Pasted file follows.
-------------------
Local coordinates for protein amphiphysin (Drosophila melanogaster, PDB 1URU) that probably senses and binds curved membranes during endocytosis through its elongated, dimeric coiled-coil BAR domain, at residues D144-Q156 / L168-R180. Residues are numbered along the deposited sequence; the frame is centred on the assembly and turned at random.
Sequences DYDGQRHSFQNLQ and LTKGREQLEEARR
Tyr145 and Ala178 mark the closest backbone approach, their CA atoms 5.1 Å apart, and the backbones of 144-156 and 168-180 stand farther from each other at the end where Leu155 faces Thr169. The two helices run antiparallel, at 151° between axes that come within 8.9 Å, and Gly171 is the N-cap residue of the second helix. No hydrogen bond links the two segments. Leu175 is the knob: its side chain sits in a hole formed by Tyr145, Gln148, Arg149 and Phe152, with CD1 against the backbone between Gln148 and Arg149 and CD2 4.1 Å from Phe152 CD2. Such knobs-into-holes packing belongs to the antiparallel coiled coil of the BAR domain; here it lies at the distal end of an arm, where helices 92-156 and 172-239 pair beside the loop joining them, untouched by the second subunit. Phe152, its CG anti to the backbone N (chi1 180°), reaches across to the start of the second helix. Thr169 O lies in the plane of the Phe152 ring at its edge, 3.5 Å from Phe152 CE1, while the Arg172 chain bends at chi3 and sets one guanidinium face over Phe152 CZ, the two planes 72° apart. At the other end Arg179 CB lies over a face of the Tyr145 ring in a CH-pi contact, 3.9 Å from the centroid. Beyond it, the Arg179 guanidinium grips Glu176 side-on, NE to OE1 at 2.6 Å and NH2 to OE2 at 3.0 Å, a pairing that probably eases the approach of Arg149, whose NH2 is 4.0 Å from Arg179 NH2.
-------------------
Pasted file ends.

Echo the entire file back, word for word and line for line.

Local coordinates for protein amphiphysin (Drosophila melanogaster, PDB 1URU) that probably senses and binds curved membranes during endocytosis through its elongated, dimeric coiled-coil BAR domain, at residues D144-Q156 / L168-R180. Residues are numbered along the deposited sequence; the frame is centred on the assembly and turned at random.
Sequences DYDGQRHSFQNLQ and LTKGREQLEEARR
Tyr145 and Ala178 mark the closest backbone approach, their CA atoms 5.1 Å apart, and the backbones of 144-156 and 168-180 stand farther from each other at the end where Leu155 faces Thr169. The two helices run antiparallel, at 151° between axes that come within 8.9 Å, and Gly171 is the N-cap residue of the second helix. No hydrogen bond links the two segments. Leu175 is the knob: its side chain sits in a hole formed by Tyr145, Gln148, Arg149 and Phe152, with CD1 against the backbone between Gln148 and Arg149 and CD2 4.1 Å from Phe152 CD2. Such knobs-into-holes packing belongs to the antiparallel coiled coil of the BAR domain; here it lies at the distal end of an arm, where helices 92-156 and 172-239 pair beside the loop joining them, untouched by the second subunit. Phe152, its CG anti to the backbone N (chi1 180°), reaches across to the start of the second helix. Thr169 O lies in the plane of the Phe152 ring at its edge, 3.5 Å from Phe152 CE1, while the Arg172 chain bends at chi3 and sets one guanidinium face over Phe152 CZ, the two planes 72° apart. At the other end Arg179 CB lies over a face of the Tyr145 ring in a CH-pi contact, 3.9 Å from the centroid. Beyond it, the Arg179 guanidinium grips Glu176 side-on, NE to OE1 at 2.6 Å and NH2 to OE2 at 3.0 Å, a pairing that probably eases the approach of Arg149, whose NH2 is 4.0 Å from Arg179 NH2.